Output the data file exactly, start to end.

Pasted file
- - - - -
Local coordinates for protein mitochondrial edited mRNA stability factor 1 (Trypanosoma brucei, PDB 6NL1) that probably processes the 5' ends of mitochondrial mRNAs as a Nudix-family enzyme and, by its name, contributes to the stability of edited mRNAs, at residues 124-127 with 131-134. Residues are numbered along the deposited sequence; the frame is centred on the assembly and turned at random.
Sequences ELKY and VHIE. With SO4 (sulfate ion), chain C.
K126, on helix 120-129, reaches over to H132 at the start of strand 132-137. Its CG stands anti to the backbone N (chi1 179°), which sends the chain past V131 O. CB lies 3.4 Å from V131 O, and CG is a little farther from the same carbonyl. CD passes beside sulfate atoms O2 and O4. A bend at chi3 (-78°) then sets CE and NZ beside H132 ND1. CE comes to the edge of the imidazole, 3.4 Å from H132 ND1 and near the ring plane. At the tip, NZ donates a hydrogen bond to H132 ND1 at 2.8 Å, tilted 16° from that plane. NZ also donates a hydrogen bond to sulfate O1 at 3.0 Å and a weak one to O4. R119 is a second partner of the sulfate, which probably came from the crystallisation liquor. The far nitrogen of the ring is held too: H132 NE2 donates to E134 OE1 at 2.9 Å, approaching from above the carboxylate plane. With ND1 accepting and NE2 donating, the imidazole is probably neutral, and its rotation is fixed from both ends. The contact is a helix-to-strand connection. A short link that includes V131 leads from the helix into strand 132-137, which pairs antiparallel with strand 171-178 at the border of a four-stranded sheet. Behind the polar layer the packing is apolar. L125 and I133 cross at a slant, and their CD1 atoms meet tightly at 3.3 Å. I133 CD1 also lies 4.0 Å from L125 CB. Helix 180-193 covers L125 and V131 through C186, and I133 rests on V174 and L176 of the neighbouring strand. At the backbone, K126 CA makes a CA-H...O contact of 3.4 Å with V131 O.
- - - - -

Local coordinates for protein mitochondrial edited mRNA stability factor 1 (Trypanosoma brucei, PDB 6NL1) that probably processes the 5' ends of mitochondrial mRNAs as a Nudix-family enzyme and, by its name, contributes to the stability of edited mRNAs, at residues 124-127 with 131-134. Residues are numbered along the deposited sequence; the frame is centred on the assembly and turned at random.
Sequences ELKY and VHIE. With SO4 (sulfate ion), chain C.
K126, on helix 120-129, reaches over to H132 at the start of strand 132-137. Its CG stands anti to the backbone N (chi1 179°), which sends the chain past V131 O. CB lies 3.4 Å from V131 O, and CG is a little farther from the same carbonyl. CD passes beside sulfate atoms O2 and O4. A bend at chi3 (-78°) then sets CE and NZ beside H132 ND1. CE comes to the edge of the imidazole, 3.4 Å from H132 ND1 and near the ring plane. At the tip, NZ donates a hydrogen bond to H132 ND1 at 2.8 Å, tilted 16° from that plane. NZ also donates a hydrogen bond to sulfate O1 at 3.0 Å and a weak one to O4. R119 is a second partner of the sulfate, which probably came from the crystallisation liquor. The far nitrogen of the ring is held too: H132 NE2 donates to E134 OE1 at 2.9 Å, approaching from above the carboxylate plane. With ND1 accepting and NE2 donating, the imidazole is probably neutral, and its rotation is fixed from both ends. The contact is a helix-to-strand connection. A short link that includes V131 leads from the helix into strand 132-137, which pairs antiparallel with strand 171-178 at the border of a four-stranded sheet. Behind the polar layer the packing is apolar. L125 and I133 cross at a slant, and their CD1 atoms meet tightly at 3.3 Å. I133 CD1 also lies 4.0 Å from L125 CB. Helix 180-193 covers L125 and V131 through C186, and I133 rests on V174 and L176 of the neighbouring strand. At the backbone, K126 CA makes a CA-H...O contact of 3.4 Å with V131 O.